WASHINGTON Nine and counting.
The Democratic field for the presidential nomination is already crowded, and now Joe Biden and Wesley Clark are hinting they may become candidates Nos. 10 and 11, a prospect that leaves Republicans practically giddy with anticipation and a few Democrats wondering whether it's time to draw the line.
Democrats are loath to say no to any White House aspirant, but this political traffic jam is producing a cacophony of voices that has few Americans tuning in. Democrats acknowledge it's not necessarily in the best interest of the party, particularly in the fall, just a few months from the first election tests.
''It adds two more voices to a big group of voices already trying to separate themselves from the others,'' said South Carolina Democratic Chairman Joe Erwin. ''For some of them to stand out is hard; this would make their job harder.''
Said Arizona Democratic Chairman Jim Pederson: ''The problem is that our message is getting diluted.''
Some Democrats have started talking about requiring the candidates to meet a threshold of support reflected in public opinion polls to participate in debates and forums. It's a move unlikely to get past the discussion stage as it would likely alienate many in the party's base.
Minnesota Democratic Chairman Mike Erlandson raised another concern numerous Democrats scrambling for limited campaign dollars.
''We have a president who has proven to be the best fund-raising president our nation has ever seen. ... If we still have all nine candidates going into January and February, that means the resources will be spread thinner than I would like to see.''
In the meantime, Republicans are gleefully rubbing their hands.
''It's an intramural battle on the Democratic side,'' White House Chief of Staff Andrew Card told The Associated Press during a visit to New Hampshire earlier this week. ''They'll be playing A-ball, hoping to get up to Double A, then maybe getting up to Triple A before they get to the majors. I think we've got to let that process mature.''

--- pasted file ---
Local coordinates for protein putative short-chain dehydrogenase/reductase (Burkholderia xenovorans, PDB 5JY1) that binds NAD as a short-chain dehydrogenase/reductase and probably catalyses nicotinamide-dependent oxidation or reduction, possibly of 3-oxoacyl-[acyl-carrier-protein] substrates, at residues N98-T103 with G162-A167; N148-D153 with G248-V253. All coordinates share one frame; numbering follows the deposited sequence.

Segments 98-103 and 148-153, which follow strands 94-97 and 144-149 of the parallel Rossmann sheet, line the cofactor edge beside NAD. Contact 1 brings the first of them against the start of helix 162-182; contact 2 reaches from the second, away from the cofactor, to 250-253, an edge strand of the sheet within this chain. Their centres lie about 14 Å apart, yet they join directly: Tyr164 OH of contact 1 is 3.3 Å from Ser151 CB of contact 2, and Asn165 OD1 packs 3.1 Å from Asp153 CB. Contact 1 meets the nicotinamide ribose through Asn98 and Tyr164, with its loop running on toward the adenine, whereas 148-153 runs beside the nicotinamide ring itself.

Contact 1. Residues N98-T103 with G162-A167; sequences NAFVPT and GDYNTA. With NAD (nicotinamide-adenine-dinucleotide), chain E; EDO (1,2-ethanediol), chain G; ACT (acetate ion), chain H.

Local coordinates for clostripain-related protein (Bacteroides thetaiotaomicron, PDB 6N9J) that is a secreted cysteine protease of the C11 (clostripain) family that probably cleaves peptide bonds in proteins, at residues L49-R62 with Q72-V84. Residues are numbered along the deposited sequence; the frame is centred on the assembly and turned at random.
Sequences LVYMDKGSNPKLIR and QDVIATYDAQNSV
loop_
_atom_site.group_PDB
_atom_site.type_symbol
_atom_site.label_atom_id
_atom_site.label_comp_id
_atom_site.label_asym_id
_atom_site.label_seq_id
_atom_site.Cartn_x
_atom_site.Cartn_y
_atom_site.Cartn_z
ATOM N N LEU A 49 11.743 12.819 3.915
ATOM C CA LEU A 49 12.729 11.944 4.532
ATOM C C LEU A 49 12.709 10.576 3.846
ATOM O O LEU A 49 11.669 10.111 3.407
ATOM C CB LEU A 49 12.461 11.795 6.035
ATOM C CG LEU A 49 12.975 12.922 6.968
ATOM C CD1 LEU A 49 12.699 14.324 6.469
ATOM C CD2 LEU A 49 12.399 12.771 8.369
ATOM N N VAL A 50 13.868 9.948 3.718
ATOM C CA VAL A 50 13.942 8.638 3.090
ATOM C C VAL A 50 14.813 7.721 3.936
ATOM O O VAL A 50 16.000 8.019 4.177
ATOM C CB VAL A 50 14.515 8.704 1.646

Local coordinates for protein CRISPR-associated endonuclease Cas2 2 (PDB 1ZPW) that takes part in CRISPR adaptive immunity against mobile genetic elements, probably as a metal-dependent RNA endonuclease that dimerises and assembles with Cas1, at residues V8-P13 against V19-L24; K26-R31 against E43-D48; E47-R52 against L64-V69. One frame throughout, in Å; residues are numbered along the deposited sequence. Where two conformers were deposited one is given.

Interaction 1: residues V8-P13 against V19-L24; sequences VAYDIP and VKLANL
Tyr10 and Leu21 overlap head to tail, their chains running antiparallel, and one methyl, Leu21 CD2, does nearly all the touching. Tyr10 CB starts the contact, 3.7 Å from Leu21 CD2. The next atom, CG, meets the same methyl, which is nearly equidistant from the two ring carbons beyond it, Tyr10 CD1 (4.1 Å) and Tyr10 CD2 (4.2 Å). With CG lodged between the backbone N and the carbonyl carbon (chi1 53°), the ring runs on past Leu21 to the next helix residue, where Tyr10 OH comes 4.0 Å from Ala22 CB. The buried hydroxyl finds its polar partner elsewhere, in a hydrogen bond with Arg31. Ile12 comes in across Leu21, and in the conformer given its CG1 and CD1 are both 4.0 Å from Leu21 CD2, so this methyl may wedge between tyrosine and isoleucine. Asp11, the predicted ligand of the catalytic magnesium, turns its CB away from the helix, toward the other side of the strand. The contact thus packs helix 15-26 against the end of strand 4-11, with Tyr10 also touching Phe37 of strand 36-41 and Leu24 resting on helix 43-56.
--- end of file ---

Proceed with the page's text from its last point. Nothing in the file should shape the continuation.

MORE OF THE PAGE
Republican consultant Scott Reed said: ''Candidate forums will turn into reruns of 'Hee Haw.' They will become out-of-control events that diminish all of the candidates and lower everybody's expectations.''
While Clark's resume is unique NATO commander during the Kosovo war, Rhodes scholar he lacks the organization and finances, especially if he started in September, to mount a credible campaign. He is perceived as a possible vice presidential nominee.
Biden, however, would bring many of the same attributes already well-represented in the primary race.
Senator. There are four already John Kerry of Massachusetts, Joe Lieberman of Connecticut, Bob Graham of Florida and John Edwards of North Carolina.
Foreign policy expert. Kerry is a longtime member of the Senate Foreign Relations Committee. Graham is the former chairman of the Senate Intelligence panel. Lieberman, a senior member of the Senate Armed Services Committee, had been talking tough on Iraq and ousting Saddam Hussein before George W. Bush took the oath of office.
Judiciary Committee. Edwards is a former trial lawyer and also serves on the panel.
And when Biden announces his candidacy, the Republicans likely will offer a press release pointing out that weeks after the Jayson Blair plagiarism scandal hit The New York Times, the Democrats have a candidate who was forced to abandon his 1988 presidential bid after using parts of a speech by British Labor Party leader Neil Kinnock.
Biden, according to his most recent Senate financial disclosure form, does not have the personal wealth to launch a campaign, and a possible entry in September would leave him millions of dollars behind his rivals.
Clark also faces a similar financial challenge.
''You go past August, and it's not doable,'' said Oklahoma Democratic Chairman Jay Parmley.
Said former Republican Chairman Rich Bond: ''They're terrific guys, but time and money are their enemies.''
There's only one Democrat who could raise the money and secure the party support in a New York minute Sen. Hillary Rodham Clinton, and she says she's not running in 2004.
At least one Democrat, however, sees an advantage in the crowded field. The nominee who eventually emerges will have been tested.
''The person that can cut through that is probably well suited to take on George Bush,'' said Parmley, noting that Bush is ''a pretty big voice himself.''
Will Lester covers politics and polling for The Associated Press. Associated Press writer Holly Ramer in Concord, N.H., contributed to this report.
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